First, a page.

Prior to COVID-19 upending life as we know it, each of us was getting an incredible stream of seemingly endless emails, notifications, pushed content, and banner ads that are at the very least confusing in its volume, and at worst annoying and distracting. In contemporary buzz speak, we were unable to separate the signal from the noise because we were overwhelmed by the volume.
But then the coronavirus came along, and the context changed. As more and more information flowed at global, national, and local levels, the reliability of that information and the value of reliable or useful information became a lot more important. It’s what I call an “escalated scenario.”
This shouldn’t be a surprise. An escalated scenario like the global pandemic brings out two very human reactions and desires even more vividly than normal. First, the desire for information. Second, the desire to communicate with others for multiple reasons, among them:
Even more information.
The patterns for both interacting and information-gathering are quickly becoming part of the day-to-day way we engage.
My favorite example of this is Zoom. This video conferencing tool is now a proprietary eponym—as in, “let’s Zoom,” regardless of what kind of video conferencing tool is being used. Within the two weeks of when COVID-19 lockdowns began, downloads of the Zoom iPhone app went from a hefty 50,000 a day to 2,000,000. Five million total users pre-crisis has since grown to 300 million.
Further evidence of changes in our communication habits reported by AT&T highlight our desire for real-time communication amid a sense of urgency:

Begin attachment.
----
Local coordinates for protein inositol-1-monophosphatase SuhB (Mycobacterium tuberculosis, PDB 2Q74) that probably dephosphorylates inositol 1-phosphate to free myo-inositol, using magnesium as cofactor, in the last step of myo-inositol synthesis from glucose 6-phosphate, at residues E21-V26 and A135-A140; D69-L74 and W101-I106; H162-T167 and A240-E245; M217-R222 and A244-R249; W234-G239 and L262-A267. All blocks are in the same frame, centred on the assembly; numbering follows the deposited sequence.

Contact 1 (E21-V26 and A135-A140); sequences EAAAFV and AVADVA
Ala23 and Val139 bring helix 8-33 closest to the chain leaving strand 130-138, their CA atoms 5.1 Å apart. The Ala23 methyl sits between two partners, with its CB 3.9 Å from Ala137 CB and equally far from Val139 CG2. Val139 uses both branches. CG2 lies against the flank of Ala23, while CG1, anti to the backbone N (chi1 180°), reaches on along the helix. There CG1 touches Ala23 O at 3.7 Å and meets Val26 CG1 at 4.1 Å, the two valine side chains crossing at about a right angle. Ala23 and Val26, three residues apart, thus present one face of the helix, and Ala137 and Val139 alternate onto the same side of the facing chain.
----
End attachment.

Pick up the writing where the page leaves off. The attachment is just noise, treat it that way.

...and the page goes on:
Voice calls: +33 percent
Instant messaging: +63 percent
Text messaging: +41 percent
Emailing: -18 percent
Web browsing: -5 percent
Video: +4 percent (also accounts for over half of all mobility traffic)
There is one other thing that has to be considered when it comes to engagement during a crisis. We process information differently. According to CDC’s Crisis + Emergency Risk Communication (CERC) report: Psychology of a Crisis (freely available here), during crises we do four things:
We organically simplify the messages we get—That means that we don’t fully hear what is being said, we don’t remember as much as we normally do, and we misinterpret confusing action messages.
We hold onto current beliefs—Especially when we receive conflicting messages from experts that we don’t know or at least don’t trust, we tend to do whatever it is we always do. It was no exaggeration that the COVID-19 crisis was worse for the fact that people continued to ignore the pleas to physically distance themselves.
We tend to reach out to get even more information—More often than not, we are looking for information that can contradict discomforting information. We also seek out consistency in messaging for taking action.
We tend to believe the first message we hear—It’s our way of filling in blanks we have about “the situation” whatever the crisis may be.
Taking everything into account, there is a lot to both process and a lot to address in how you choose to engage and communicate.
In times of global crisis or even localized emergency, the speed of communications matters as much as the reason for the communication itself. The “new abnormal” as analyst Phil Fersht calls it, drives the form of the communication, the desired response time of the interaction, and the amount of knowledge required to keep the person engaged in what you or they initiated.
The change in context requires a change in how you run your business too—both operationally and when it comes to customer engagement.